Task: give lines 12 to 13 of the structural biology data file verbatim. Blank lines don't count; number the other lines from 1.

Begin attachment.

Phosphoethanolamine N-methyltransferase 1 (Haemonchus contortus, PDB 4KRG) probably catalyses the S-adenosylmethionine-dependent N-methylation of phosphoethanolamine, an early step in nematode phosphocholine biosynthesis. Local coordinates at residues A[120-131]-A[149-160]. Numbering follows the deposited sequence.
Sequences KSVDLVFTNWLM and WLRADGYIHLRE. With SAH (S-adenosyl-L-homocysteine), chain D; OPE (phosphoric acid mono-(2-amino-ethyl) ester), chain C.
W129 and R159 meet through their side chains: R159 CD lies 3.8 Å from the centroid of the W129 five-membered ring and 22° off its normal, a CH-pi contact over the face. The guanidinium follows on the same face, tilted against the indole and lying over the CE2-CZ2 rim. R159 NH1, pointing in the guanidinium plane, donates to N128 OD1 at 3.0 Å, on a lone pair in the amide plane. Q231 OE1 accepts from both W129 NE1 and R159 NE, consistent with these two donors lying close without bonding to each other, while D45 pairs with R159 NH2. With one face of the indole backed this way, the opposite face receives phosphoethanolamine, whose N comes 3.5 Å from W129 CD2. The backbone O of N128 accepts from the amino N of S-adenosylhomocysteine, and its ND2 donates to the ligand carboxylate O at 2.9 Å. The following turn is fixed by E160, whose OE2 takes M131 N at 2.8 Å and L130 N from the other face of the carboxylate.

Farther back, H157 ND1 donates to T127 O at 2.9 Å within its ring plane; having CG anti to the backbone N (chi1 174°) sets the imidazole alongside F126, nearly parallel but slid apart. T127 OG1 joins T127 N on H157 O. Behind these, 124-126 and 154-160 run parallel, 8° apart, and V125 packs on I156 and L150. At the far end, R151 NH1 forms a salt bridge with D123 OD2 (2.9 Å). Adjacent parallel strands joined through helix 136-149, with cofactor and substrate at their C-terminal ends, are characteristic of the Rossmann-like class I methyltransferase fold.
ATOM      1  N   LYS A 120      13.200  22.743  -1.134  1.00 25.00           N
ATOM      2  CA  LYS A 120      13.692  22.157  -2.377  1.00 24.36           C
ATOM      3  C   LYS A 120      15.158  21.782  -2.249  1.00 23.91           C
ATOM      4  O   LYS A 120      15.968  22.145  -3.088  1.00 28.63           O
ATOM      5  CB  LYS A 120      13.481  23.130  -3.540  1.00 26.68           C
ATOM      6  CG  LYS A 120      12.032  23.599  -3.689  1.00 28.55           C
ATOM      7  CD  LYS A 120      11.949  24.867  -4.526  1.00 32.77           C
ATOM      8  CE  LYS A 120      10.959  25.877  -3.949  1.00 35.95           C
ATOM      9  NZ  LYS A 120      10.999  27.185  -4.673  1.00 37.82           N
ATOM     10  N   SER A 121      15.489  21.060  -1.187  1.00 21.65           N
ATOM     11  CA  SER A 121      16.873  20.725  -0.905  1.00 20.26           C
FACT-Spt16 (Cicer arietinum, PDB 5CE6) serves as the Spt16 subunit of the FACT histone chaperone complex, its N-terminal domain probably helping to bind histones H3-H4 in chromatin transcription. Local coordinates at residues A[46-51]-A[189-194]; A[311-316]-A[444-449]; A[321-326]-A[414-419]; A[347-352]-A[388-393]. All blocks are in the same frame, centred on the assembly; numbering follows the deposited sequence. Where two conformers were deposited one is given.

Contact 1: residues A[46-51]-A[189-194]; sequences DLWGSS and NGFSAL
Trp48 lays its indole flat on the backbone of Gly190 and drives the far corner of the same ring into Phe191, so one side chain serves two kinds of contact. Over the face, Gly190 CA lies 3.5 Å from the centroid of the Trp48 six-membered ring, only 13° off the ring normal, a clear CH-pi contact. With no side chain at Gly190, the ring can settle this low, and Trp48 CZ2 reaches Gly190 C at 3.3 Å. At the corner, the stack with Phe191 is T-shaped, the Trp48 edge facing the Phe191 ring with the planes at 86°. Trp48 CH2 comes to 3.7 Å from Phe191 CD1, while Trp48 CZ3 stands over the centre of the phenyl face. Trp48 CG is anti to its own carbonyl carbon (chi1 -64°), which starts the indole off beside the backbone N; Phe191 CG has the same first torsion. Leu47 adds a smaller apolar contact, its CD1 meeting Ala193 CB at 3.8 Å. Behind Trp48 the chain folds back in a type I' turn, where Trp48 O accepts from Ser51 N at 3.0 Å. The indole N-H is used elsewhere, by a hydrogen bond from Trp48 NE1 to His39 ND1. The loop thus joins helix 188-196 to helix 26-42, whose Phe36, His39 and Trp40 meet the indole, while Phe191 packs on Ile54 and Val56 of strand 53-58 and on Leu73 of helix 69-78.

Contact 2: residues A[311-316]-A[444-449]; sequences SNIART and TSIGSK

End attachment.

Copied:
ATOM      8  CE  LYS A 120      10.959  25.877  -3.949  1.00 35.95           C
ATOM      9  NZ  LYS A 120      10.999  27.185  -4.673  1.00 37.82           N